HARTFORD ——When Pedro Segarra stepped off a bus in Hartford more than 30 years ago, he felt an instant connection with the city.
Despite having little money and no place to stay, Hartford felt safe to the boy who, at 15, had left the South Bronx to escape the pressure of joining a gang.
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"I see the role as more of a helper than a politician," he said recently from his office at city hall. "I'm stepping in at a time of crisis. That takes some of the pressure off of the job." He explained that because he's not elected, he doesn't have to concentrate as much on the usual political aspects of the job.
The city charter specifies that the council president will succeed a mayor who leaves office before his term expires. Mayor Eddie A. Perez has promised to submit his resignation Friday following his conviction June 18 on bribery and extortion charges. Perez hasn't said when he actually will leave office.
Segarra, 51, said his goal is for more than a change in his office nameplate. He said he hopes to restore public trust in the city's government and inspire more residents to get involved.
"I hope there is a transformation in the way politics are done in this city, so we don't repeat the mistakes of the past," said Segarra, who would become the city's first openly gay mayor.
The shift in responsibilities is one he never dreamed would happen.
Segarra was born in the small town of Maricao, Puerto Rico, and moved with his family to the Bronx when he was 7 years old. He was raised there with three sisters and two brothers until, he said, several gangs tried recruit him.
"It was basically the gangs that drove me away from my family," he recalled. "Some people who declined their invitations were killed."
So he cashed in his last two paychecks from a job at a supermarket, dropped out of high school and boarded a bus bound for Hartford. He spent the first few nights sleeping at the downtown YMCA.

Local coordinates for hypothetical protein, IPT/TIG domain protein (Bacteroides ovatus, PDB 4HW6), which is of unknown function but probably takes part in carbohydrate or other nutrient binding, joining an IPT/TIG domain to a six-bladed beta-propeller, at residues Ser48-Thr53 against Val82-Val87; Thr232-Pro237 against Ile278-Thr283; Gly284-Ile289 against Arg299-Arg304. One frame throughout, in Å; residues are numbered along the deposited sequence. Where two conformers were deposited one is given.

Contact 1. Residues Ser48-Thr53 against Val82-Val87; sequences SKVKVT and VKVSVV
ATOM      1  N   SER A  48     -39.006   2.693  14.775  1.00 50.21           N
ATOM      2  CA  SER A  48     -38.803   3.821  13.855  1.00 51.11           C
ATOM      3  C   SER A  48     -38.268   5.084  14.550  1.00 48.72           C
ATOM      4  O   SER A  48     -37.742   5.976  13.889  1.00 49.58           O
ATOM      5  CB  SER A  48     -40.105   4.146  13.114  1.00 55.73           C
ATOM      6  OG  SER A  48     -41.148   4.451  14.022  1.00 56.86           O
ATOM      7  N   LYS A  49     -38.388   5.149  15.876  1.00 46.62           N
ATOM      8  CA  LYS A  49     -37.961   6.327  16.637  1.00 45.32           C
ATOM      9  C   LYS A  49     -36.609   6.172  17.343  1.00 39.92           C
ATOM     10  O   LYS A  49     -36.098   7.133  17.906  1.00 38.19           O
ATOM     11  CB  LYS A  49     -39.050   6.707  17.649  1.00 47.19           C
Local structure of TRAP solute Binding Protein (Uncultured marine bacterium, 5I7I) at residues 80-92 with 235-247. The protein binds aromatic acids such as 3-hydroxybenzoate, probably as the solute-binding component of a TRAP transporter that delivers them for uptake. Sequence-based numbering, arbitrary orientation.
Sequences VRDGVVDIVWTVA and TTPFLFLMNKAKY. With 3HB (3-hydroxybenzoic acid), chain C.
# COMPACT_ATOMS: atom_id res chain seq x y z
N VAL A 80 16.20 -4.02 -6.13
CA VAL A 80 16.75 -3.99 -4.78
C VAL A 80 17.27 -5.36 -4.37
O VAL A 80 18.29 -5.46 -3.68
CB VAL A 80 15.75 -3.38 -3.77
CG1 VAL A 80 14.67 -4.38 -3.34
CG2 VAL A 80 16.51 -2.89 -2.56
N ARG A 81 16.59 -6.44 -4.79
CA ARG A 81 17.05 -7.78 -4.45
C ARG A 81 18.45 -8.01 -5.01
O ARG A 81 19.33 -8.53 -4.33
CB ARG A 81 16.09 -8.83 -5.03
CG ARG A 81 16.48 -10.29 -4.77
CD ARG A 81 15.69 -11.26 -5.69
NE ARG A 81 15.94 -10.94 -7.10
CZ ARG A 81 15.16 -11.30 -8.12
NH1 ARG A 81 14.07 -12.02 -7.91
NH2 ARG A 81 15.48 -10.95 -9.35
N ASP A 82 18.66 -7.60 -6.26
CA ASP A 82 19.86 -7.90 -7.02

Rebuilding his life wasn't easy. He commuted to New York City a couple of times a week to attend night school. Early jobs in Hartford included mopping floors and working as an emergency medical technician.
But Segarra said he didn't mind. He felt safe and at home in Hartford.
"It was a very friendly, welcoming city," he said. "There was more stability, and a stronger sense of community."
Segarra joined neighborhood groups and marched in the Puerto Rican Day and gay pride parades. He graduated from Greater Hartford Community College, now called Capital Community College, and went on to earn a bachelor's degree in political science from the University of Hartford and a master's degree in social work from the University of Connecticut. He graduated from UConn Law School in 1985.
Segarra later served as corporation counsel under former Mayors Mike Peters and Carrie Saxon Perry, and joined the city council in 2006.
When he became council president in January, he said he knew there was a possibility he could step into the role of mayor, but he was a bit "in denial."
"I didn't walk into city hall with the expectation that I would be mayor," Segarra said, "but for those of us in public service, we do what's necessary."
Now, faced with the reality of taking over for the remainder of Perez's term, which runs through November 2011, he has a lengthy list of things he hopes to accomplish. The list includes stabilizing city finances, advocating for more federal aid and finding new ways to generate revenue.